Scotland is hardly alone in its need to move from dependency to enterprise. It is an enduring issue in regions throughout the U.K. and elsewhere in Europe."
So there we have it. A bigger public sector comes at the expense of the private sector. There's no other way. A growing government means a greater citizenry dependency on that government. Greater dependency on government means less reliance on oneself. That spells less individual freedom.
While the U.S. economy isn't cradle to grave government at this point, that's where too many politicians are willing to take us. The road begins with expensive and poor quality K-12 public schools and continues through college. On top of that, a stagnant economy leads to a youth unemployment rate of ~20%, which results in even greater government dependency.
Upon reaching adulthood, add to the mix a big spending government, a big government workforce and a growing government "safety net." All this bigness translates into even less private sector activity.
Finally, as we reach the old age for which we haven't saved adequately, Medicare, Social Security and Medicaid (nursing home care) will kick in to complete the dependency trap. The frog is really struggling at this point.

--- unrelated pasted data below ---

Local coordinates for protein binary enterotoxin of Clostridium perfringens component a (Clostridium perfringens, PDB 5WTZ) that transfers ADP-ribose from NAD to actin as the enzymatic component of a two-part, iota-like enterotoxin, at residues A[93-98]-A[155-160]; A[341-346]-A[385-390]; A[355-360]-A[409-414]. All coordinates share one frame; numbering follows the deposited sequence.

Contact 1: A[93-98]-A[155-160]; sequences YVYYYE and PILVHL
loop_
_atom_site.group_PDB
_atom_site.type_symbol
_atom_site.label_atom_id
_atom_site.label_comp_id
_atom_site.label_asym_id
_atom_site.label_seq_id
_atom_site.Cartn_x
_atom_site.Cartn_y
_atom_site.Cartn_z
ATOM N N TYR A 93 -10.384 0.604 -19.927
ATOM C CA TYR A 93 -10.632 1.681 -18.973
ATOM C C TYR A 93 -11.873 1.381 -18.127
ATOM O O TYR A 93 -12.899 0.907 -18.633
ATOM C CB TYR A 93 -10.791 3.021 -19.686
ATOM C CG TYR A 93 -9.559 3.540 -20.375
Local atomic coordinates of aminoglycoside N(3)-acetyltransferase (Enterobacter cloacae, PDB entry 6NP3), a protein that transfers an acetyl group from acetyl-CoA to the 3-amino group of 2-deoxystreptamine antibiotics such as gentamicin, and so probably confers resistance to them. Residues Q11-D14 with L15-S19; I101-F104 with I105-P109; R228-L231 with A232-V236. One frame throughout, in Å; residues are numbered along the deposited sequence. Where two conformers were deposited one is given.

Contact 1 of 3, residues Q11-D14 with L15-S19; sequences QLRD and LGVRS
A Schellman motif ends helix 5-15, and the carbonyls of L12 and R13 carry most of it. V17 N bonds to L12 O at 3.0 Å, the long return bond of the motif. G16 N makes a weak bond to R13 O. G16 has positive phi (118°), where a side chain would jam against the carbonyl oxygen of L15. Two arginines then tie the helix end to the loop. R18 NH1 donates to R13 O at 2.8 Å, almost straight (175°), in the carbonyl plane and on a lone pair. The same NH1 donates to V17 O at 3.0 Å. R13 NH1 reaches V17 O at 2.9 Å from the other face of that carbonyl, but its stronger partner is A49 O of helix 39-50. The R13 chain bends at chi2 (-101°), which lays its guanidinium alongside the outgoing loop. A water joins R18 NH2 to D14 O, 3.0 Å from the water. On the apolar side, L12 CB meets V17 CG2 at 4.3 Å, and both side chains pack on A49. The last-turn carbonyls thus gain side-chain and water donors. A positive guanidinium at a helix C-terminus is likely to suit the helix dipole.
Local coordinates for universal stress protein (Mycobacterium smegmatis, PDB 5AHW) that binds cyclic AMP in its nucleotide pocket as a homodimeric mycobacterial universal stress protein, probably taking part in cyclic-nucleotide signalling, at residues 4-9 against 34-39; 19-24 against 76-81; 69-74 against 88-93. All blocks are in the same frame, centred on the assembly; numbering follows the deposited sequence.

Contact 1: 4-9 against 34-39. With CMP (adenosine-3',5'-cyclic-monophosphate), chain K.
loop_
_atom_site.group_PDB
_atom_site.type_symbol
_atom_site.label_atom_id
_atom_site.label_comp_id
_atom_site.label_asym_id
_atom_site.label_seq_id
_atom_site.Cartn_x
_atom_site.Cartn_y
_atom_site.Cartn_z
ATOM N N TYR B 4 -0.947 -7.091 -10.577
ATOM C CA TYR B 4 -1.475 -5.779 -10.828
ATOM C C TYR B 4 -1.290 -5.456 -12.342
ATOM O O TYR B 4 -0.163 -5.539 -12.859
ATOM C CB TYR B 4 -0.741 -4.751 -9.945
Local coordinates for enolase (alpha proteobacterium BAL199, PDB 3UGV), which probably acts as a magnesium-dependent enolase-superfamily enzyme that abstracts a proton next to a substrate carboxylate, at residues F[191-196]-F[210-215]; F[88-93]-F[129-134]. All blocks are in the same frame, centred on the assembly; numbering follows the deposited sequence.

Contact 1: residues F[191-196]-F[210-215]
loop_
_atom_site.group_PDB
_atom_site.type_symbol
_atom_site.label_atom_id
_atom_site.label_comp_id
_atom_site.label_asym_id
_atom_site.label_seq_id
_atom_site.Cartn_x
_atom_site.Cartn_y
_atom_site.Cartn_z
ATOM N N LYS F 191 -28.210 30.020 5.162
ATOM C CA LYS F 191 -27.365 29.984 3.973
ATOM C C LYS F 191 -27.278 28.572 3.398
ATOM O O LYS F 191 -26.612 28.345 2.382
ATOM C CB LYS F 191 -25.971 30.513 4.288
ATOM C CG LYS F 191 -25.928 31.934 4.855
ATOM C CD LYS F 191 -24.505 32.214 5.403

In this environment, not much time or money will be left for private sector job creating innovativeness, initiative and self reliance. But for those remaining few citizens who do dare to be entrepreneurs and builders of businesses, the newly important tax man will be lurking around the corner.
And if, as and when all this occurs, the U.S. economy will come to look just like Detroit, Scotland and countless others. And there won't be anyone left to pay for all this "good" government.
You see, redistribution requires first that the government can take something away from somebody. In this case, the "takee" is the wealth creating private sector. Otherwise government won't be able to redistribute its bounty to others it deems to be more deserving.
To paraphrase Margaret Thatcher, this type of OPM government spending will only cease when there is no more OPM left for it to spend.
To recap, if no MOM wealth is first created, there is no OPM wealth which can then be redistributed.
At that point, the frog is boiled, smiling or not.